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Healthcare Data Exposed In California Security Breach

Social Security numbers appeared on labels used in mass mailing from government healthcare organization
A labeling blunder has exposed the private data of nearly 50,000 of California's most vulnerable healthcare recipients. Their Social Security numbers were printed on address labels used in a mass mailing, state officials said.

The California Department of Health Care Services notified its beneficiaries of the security breach within several days of the Feb. 1 mailing. Many of the those affected are blind, have Alzheimer's disease, or suffer some other cognitive disabilities, the Los Angeles Times reported.

DHCS officials said the Social Security numbers were included on address labels sent by department employees to a mailing contractor. The labels were used on envelopes carrying letters notifying recipients of changes in benefits.

The DHCS was notified of the mistake Feb. 4 and started sending notification letters to beneficiaries two days later. The agency advised beneficiaries to contact credit reporting agencies and place fraud alerts on the opening of any new accounts.

The DHCS said the Social Security numbers did not have any spaces or dashes, which may have made them appear to be a random nine-digit number to people other than the recipients. To date, no one affected by the breach has reported being a victim of identity theft as a result of the incident.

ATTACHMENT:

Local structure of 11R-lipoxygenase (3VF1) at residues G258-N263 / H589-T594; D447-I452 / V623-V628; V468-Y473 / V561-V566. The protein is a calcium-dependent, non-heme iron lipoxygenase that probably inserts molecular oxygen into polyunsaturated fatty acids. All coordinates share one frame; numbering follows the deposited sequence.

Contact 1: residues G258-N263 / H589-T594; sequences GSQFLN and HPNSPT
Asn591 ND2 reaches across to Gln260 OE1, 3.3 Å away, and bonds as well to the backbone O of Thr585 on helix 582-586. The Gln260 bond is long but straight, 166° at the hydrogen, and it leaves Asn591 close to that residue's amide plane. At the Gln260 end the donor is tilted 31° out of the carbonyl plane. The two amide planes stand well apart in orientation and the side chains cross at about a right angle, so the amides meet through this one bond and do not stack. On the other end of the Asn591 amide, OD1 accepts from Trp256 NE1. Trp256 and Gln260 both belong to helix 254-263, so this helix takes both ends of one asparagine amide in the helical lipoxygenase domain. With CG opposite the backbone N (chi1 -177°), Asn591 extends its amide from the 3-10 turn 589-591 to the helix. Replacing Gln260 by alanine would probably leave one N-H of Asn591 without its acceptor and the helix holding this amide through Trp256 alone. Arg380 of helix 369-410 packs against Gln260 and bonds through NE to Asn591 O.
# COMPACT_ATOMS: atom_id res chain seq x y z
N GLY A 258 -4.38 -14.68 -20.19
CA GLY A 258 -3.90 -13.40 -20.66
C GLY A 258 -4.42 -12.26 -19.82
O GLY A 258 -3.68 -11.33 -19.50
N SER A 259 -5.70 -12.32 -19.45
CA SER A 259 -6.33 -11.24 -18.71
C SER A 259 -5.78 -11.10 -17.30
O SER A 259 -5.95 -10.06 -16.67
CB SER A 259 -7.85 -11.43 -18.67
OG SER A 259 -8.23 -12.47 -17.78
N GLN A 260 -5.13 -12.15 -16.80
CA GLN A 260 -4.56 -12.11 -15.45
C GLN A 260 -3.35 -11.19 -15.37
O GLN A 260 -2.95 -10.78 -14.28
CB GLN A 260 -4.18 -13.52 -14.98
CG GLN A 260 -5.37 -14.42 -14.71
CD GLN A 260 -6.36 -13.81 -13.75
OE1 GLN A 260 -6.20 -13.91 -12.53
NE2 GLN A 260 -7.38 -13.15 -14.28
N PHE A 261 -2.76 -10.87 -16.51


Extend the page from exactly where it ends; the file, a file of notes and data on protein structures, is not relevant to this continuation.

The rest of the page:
The DHCS said it has boosted security to prevent a recurrence. "We have implemented additional safeguards governing the release of Social Security numbers, and our mailing vendor has implemented additional quality control measures to prevent such errors from occurring in the future," David Maxwell-Jolly, director of DHCS, said in a statement released Monday.

The DHCS is not the first healthcare organization involved in a security breach of confidential information. Last November, Connecticut Attorney General Richard Blumenthal said his office was investigating Blue Cross Blue Shield's loss of confidential information, including tax identification numbers and Social Security numbers, for 800,000 healthcare providers nationwide.

Last year, hackers had access to a server at the University of California, Berkeley, and stole personal information associated with as many as 160,000 students, alumni, and parents. The compromised server housed information from the UC Berkeley campus health services center.

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